An announcement on the evening of November 6 was made about the passing of veteran columnist Conrado de Quiros. His brother, Paul de Quiros, shared in a Facebook post, “With profound sadness, we announce the passing of our brother, Conrado S. de Quiros. He will be greatly missed by our loving family and friends… Conrad will remain in our hearts forever. Rock on in heaven, Choy.”
De Quiros is known for his long-term column, “There’s the Rub,” for national news publication, the Philippine Daily Inquirer. He originally started the column in November of 1986 in the Philippine Daily Globe before bringing the column to the Philippine Daily Inquirer in 1991.
International human rights lawyer Ruben Carranza shared, “Conrad was the influencer who deepened the thinking of everyone who read him, long before most influencers emergency and made influencing shallow.” Another human rights advocate, Robert Francis Garcia, shared sentiments about Conrado’s passing, stating, “A generation of us grew up on Conrado de Quiros.”
Garcia added to his sentiments about de Quiros’ passing, stating, “A fresh political issue comes up, we grab a hard copy of the Inquirer to get his views. And be guided accordingly. I did not agree with him 100% of the time, perhaps only 90 give or take. But his eloquence had often been persuasive enough.”
Conrando S. de Quiros is known for his written works like “Flowers from the Rubble: Essays on Life, Death, and Remembering” in 1990, “Dead Aim: How Marcos Ambushed Philippine Democracy” in 1997, and much more.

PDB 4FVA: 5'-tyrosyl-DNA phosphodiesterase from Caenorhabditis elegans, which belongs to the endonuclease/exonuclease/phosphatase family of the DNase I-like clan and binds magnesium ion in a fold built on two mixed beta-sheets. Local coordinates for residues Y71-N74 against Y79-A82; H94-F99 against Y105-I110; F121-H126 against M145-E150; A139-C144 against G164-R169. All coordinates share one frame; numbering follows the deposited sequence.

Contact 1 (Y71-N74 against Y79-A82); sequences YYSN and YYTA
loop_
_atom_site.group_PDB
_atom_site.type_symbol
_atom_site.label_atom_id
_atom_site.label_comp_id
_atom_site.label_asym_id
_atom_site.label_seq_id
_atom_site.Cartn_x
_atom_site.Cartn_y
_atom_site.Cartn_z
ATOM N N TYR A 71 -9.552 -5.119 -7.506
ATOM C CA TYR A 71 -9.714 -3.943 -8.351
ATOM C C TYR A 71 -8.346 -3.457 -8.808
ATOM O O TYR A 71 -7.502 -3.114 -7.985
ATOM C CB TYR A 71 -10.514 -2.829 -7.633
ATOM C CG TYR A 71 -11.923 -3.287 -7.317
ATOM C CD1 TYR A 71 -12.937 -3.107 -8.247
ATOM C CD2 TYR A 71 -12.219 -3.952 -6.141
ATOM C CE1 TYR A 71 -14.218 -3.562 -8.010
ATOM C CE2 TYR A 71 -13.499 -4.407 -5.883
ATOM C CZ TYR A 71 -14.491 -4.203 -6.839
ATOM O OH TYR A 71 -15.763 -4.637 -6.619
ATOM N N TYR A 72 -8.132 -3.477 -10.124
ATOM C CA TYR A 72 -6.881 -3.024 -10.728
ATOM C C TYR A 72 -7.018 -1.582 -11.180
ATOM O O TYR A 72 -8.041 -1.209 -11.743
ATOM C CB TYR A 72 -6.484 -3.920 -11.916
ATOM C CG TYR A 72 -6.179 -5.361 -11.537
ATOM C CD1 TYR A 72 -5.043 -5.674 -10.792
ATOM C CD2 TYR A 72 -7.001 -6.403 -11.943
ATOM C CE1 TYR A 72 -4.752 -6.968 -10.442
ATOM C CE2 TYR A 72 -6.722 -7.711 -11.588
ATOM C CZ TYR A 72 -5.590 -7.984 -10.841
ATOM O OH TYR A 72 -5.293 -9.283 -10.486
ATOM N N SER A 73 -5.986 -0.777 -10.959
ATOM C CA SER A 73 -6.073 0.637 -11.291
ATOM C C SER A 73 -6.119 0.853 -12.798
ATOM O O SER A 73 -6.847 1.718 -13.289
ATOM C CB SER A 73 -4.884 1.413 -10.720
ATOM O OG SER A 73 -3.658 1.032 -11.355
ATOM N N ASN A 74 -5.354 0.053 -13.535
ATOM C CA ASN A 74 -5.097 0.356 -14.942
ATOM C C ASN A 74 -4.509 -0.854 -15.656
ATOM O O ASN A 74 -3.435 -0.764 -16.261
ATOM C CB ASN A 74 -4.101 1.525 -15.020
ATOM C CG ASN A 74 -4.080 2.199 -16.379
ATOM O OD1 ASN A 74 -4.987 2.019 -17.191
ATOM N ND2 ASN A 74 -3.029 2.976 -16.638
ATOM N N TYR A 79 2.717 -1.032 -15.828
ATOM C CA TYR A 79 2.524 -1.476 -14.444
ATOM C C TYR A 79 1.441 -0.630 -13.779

The prominent Filipino author and columnist also shared his knowledge in the field. He taught a class on opinion writing in the University of the Philippines College of Mass Communication in the mid-1990s. At this time, de Quiros had been known as a logical, levelheaded opinion columnist. Demand for his class was extremely high when he taught at the university.
Conrado de Quiros’ former student, who is now a writer for Esquire, John Paul Caña, shared in his article about his mentor’s death, saying, “More than anything, it was his open and giving spirit that I appreciated about de Quiros. I don’t remember much about how we were graded or what the final exam was (probably an opinion piece or two), but I do remember him giving us space to develop more critical thinking. He would start questions with phrases like, “What do you think about…” or “That’s true, but what about approach it from this angle…” or “Put yourself in the other person’s shoes…” de Quiros forced us to re-examine internal prejudices and previously held beliefs to try and expand what we thought we knew about the world around us.”